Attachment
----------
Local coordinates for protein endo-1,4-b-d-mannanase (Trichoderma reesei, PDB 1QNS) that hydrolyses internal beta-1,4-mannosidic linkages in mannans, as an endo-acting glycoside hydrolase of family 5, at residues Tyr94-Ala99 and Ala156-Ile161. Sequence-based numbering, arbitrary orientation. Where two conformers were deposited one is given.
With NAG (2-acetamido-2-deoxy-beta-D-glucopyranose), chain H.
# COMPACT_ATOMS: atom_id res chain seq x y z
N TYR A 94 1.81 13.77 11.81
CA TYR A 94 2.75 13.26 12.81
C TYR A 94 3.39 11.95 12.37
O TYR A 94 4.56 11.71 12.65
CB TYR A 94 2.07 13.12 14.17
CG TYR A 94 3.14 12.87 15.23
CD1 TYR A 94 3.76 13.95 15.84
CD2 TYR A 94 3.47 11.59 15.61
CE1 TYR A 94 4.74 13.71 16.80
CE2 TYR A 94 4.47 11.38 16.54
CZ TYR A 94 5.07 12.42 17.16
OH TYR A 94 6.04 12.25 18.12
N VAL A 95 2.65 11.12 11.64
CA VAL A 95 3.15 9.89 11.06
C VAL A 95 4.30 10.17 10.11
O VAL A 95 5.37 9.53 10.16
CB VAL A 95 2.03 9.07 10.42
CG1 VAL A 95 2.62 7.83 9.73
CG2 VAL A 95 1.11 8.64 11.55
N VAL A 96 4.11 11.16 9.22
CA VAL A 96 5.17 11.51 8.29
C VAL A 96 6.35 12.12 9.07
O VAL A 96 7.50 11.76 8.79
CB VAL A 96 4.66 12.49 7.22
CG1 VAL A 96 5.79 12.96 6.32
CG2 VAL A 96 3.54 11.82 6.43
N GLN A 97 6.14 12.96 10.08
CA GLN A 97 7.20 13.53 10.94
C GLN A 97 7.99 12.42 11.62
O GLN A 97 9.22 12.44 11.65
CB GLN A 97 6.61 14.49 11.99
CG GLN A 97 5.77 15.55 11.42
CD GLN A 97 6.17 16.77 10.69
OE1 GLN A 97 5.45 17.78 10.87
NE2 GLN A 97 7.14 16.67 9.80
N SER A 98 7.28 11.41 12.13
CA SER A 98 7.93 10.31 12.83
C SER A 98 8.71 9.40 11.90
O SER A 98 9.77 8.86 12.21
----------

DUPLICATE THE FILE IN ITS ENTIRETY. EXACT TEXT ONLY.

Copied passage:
Local coordinates for protein endo-1,4-b-d-mannanase (Trichoderma reesei, PDB 1QNS) that hydrolyses internal beta-1,4-mannosidic linkages in mannans, as an endo-acting glycoside hydrolase of family 5, at residues Tyr94-Ala99 and Ala156-Ile161. Sequence-based numbering, arbitrary orientation. Where two conformers were deposited one is given.
With NAG (2-acetamido-2-deoxy-beta-D-glucopyranose), chain H.
# COMPACT_ATOMS: atom_id res chain seq x y z
N TYR A 94 1.81 13.77 11.81
CA TYR A 94 2.75 13.26 12.81
C TYR A 94 3.39 11.95 12.37
O TYR A 94 4.56 11.71 12.65
CB TYR A 94 2.07 13.12 14.17
CG TYR A 94 3.14 12.87 15.23
CD1 TYR A 94 3.76 13.95 15.84
CD2 TYR A 94 3.47 11.59 15.61
CE1 TYR A 94 4.74 13.71 16.80
CE2 TYR A 94 4.47 11.38 16.54
CZ TYR A 94 5.07 12.42 17.16
OH TYR A 94 6.04 12.25 18.12
N VAL A 95 2.65 11.12 11.64
CA VAL A 95 3.15 9.89 11.06
C VAL A 95 4.30 10.17 10.11
O VAL A 95 5.37 9.53 10.16
CB VAL A 95 2.03 9.07 10.42
CG1 VAL A 95 2.62 7.83 9.73
CG2 VAL A 95 1.11 8.64 11.55
N VAL A 96 4.11 11.16 9.22
CA VAL A 96 5.17 11.51 8.29
C VAL A 96 6.35 12.12 9.07
O VAL A 96 7.50 11.76 8.79
CB VAL A 96 4.66 12.49 7.22
CG1 VAL A 96 5.79 12.96 6.32
CG2 VAL A 96 3.54 11.82 6.43
N GLN A 97 6.14 12.96 10.08
CA GLN A 97 7.20 13.53 10.94
C GLN A 97 7.99 12.42 11.62
O GLN A 97 9.22 12.44 11.65
CB GLN A 97 6.61 14.49 11.99
CG GLN A 97 5.77 15.55 11.42
CD GLN A 97 6.17 16.77 10.69
OE1 GLN A 97 5.45 17.78 10.87
NE2 GLN A 97 7.14 16.67 9.80
N SER A 98 7.28 11.41 12.13
CA SER A 98 7.93 10.31 12.83
C SER A 98 8.71 9.40 11.90
O SER A 98 9.77 8.86 12.21